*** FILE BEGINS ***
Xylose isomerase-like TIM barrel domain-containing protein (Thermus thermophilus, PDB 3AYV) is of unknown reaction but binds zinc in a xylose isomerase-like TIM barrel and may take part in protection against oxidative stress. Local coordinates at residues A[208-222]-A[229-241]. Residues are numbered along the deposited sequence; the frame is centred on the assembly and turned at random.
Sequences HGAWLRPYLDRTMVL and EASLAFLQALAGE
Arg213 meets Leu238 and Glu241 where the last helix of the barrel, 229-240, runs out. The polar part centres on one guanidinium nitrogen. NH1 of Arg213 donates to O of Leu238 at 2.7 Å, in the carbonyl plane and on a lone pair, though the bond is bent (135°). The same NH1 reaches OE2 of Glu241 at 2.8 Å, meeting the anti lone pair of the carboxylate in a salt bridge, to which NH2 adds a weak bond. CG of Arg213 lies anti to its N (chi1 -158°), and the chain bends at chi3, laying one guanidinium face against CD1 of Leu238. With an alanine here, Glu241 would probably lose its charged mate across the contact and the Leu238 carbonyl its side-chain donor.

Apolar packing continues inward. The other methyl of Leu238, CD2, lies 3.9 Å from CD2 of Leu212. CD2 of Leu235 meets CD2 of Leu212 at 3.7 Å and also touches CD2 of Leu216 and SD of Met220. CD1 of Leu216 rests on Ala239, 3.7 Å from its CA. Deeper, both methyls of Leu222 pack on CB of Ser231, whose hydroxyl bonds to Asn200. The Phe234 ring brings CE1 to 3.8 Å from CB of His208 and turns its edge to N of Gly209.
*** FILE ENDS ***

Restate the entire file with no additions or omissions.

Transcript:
Xylose isomerase-like TIM barrel domain-containing protein (Thermus thermophilus, PDB 3AYV) is of unknown reaction but binds zinc in a xylose isomerase-like TIM barrel and may take part in protection against oxidative stress. Local coordinates at residues A[208-222]-A[229-241]. Residues are numbered along the deposited sequence; the frame is centred on the assembly and turned at random.
Sequences HGAWLRPYLDRTMVL and EASLAFLQALAGE
Arg213 meets Leu238 and Glu241 where the last helix of the barrel, 229-240, runs out. The polar part centres on one guanidinium nitrogen. NH1 of Arg213 donates to O of Leu238 at 2.7 Å, in the carbonyl plane and on a lone pair, though the bond is bent (135°). The same NH1 reaches OE2 of Glu241 at 2.8 Å, meeting the anti lone pair of the carboxylate in a salt bridge, to which NH2 adds a weak bond. CG of Arg213 lies anti to its N (chi1 -158°), and the chain bends at chi3, laying one guanidinium face against CD1 of Leu238. With an alanine here, Glu241 would probably lose its charged mate across the contact and the Leu238 carbonyl its side-chain donor.

Apolar packing continues inward. The other methyl of Leu238, CD2, lies 3.9 Å from CD2 of Leu212. CD2 of Leu235 meets CD2 of Leu212 at 3.7 Å and also touches CD2 of Leu216 and SD of Met220. CD1 of Leu216 rests on Ala239, 3.7 Å from its CA. Deeper, both methyls of Leu222 pack on CB of Ser231, whose hydroxyl bonds to Asn200. The Phe234 ring brings CE1 to 3.8 Å from CB of His208 and turns its edge to N of Gly209.